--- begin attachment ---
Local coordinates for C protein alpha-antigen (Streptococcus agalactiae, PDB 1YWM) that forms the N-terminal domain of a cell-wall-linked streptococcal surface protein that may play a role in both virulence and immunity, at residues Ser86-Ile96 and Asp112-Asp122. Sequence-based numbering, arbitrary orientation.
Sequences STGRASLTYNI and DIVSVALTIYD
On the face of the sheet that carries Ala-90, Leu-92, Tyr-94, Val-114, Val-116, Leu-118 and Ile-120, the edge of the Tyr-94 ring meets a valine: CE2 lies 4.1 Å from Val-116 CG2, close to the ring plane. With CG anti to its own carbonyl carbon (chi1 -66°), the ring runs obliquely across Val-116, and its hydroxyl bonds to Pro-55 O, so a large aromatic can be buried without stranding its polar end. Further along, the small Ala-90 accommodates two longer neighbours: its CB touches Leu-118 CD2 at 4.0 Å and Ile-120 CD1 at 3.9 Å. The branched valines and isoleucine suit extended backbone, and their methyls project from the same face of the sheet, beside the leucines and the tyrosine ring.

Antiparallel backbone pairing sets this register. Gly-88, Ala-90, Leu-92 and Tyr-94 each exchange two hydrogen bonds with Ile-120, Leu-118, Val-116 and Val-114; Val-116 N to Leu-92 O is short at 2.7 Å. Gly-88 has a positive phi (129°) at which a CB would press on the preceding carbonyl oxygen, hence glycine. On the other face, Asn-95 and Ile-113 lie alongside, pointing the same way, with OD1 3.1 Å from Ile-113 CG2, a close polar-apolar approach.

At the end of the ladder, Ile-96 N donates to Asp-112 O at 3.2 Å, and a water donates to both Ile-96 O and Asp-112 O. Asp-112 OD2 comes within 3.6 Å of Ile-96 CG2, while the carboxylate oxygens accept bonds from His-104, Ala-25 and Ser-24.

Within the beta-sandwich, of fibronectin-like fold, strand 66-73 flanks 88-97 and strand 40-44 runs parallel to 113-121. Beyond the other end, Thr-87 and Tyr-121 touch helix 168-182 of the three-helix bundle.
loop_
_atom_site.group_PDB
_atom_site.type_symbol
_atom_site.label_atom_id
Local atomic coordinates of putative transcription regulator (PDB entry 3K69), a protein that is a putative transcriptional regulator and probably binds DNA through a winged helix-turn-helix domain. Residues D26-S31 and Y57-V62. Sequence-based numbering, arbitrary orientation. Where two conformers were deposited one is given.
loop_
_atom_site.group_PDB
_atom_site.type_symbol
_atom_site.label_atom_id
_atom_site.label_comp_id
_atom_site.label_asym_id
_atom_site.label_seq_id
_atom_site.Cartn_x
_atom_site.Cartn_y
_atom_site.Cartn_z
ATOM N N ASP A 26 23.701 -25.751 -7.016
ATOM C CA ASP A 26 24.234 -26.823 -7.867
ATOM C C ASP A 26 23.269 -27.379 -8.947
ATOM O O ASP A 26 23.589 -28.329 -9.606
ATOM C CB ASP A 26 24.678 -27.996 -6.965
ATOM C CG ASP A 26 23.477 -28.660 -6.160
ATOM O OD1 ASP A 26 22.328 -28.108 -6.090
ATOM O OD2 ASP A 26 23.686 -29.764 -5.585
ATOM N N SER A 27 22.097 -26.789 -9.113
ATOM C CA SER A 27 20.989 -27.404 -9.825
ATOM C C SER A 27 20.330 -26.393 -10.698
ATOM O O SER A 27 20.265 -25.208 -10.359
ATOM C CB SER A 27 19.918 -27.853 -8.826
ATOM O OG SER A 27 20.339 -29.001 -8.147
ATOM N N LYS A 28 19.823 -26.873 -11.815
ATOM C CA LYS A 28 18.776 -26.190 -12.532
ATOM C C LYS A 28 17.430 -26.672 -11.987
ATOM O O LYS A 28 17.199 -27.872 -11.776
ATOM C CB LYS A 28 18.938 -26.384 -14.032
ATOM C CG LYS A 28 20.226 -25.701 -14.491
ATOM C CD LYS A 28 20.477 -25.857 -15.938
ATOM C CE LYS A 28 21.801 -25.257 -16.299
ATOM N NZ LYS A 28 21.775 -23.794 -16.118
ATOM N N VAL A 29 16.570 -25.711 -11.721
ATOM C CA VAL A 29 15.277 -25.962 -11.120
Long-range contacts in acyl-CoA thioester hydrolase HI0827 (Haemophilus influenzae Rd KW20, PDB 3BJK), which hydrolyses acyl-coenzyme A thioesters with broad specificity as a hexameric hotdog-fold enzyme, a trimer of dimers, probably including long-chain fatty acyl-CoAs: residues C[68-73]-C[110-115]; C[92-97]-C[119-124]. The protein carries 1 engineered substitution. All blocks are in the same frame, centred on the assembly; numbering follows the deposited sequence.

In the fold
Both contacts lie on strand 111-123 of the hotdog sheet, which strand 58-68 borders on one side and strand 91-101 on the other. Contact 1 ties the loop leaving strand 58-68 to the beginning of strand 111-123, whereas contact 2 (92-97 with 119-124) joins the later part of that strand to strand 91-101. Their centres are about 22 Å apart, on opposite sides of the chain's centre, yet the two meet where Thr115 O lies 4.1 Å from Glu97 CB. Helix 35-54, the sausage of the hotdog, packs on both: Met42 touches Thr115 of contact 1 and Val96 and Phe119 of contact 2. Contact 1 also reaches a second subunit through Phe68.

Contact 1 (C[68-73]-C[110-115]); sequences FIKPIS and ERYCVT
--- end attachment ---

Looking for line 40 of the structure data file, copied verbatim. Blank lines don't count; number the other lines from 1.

ATOM C CB LYS A 28 18.938 -26.384 -14.032